ACCOUNTING EDUCATION PROGRAMS

In 1990, the Accounting Education Change Commission, a committee of business leaders appointed by the American Accounting Association (AAA), recommended to accounting educators that students learn and understand more about accounting systems.8 The faculty of leading undergraduate accounting programs in the United States responded to the Commission's recommendations by initiating one or more of the following changes: (1) significantly increasing the amount of information systems coverage in graduate and undergraduate accounting classes; (2) creating undergraduate and graduate "accounting systems" courses that cover topics such as transaction cycles, information technology, databases, the systems development life cycle, internal controls, and fraud detection and deterrence;9 (3) shifting graduate program coursework in the direction of accounting information systems (AIS); and (4) incorporating a significant amount of cross-disciplinary content that combines courses from both accounting and information systems departments.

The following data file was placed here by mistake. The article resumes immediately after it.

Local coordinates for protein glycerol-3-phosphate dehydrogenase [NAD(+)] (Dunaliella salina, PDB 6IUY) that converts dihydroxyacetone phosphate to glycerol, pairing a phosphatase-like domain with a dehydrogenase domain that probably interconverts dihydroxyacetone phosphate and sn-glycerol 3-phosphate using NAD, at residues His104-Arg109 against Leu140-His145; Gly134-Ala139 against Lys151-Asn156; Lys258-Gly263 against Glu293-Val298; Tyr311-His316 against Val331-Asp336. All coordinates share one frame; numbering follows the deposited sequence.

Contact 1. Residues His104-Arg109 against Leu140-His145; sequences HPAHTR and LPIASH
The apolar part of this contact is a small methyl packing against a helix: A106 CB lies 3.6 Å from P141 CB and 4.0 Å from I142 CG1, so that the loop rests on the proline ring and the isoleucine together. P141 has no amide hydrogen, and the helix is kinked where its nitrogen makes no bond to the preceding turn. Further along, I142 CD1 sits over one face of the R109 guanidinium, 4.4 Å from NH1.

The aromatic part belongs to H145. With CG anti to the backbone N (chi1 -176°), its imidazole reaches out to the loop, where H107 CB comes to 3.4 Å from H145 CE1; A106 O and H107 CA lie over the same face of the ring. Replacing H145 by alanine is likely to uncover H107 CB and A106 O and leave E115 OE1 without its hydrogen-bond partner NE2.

The rest of this article is only available to active members of Questia

Sign up now for a free, 1-day trial and receive full access to:

  • Questia's entire collection
  • Automatic bibliography creation
  • More helpful research tools like notes, citations, and highlights
  • Ad-free environment

Already a member? Log in now.

Notes for this article

Add a new note
If you are trying to select text to create highlights or citations, remember that you must now click or tap on the first word, and then click or tap on the last word.
One moment ...
Project items

Items saved from this article

This article has been saved